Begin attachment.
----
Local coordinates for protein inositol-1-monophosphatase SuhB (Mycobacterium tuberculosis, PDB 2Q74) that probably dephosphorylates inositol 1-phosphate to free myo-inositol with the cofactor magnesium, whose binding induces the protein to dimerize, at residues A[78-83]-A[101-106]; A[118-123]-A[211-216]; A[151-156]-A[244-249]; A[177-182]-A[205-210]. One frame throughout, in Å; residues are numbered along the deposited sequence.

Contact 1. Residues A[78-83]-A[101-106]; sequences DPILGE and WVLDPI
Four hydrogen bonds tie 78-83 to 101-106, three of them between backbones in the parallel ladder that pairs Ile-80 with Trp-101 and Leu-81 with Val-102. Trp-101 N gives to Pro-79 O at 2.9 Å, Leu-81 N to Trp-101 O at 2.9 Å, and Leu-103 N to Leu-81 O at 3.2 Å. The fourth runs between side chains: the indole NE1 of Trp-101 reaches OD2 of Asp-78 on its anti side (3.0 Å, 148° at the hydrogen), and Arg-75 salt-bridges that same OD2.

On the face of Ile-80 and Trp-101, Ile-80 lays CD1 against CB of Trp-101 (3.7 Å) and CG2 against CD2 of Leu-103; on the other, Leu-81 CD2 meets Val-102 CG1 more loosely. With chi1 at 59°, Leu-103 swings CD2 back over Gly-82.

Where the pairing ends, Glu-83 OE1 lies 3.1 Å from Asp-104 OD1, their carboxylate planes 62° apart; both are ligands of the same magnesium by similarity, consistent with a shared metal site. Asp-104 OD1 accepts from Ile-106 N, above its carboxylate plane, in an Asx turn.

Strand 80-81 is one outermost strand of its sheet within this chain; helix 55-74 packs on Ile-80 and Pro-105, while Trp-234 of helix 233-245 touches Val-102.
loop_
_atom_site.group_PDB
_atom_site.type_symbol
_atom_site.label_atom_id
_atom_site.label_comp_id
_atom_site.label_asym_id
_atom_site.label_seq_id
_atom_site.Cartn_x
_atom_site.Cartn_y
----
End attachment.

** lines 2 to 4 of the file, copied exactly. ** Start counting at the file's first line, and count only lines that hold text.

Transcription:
Contact 1. Residues A[78-83]-A[101-106]; sequences DPILGE and WVLDPI
Four hydrogen bonds tie 78-83 to 101-106, three of them between backbones in the parallel ladder that pairs Ile-80 with Trp-101 and Leu-81 with Val-102. Trp-101 N gives to Pro-79 O at 2.9 Å, Leu-81 N to Trp-101 O at 2.9 Å, and Leu-103 N to Leu-81 O at 3.2 Å. The fourth runs between side chains: the indole NE1 of Trp-101 reaches OD2 of Asp-78 on its anti side (3.0 Å, 148° at the hydrogen), and Arg-75 salt-bridges that same OD2.

On the face of Ile-80 and Trp-101, Ile-80 lays CD1 against CB of Trp-101 (3.7 Å) and CG2 against CD2 of Leu-103; on the other, Leu-81 CD2 meets Val-102 CG1 more loosely. With chi1 at 59°, Leu-103 swings CD2 back over Gly-82.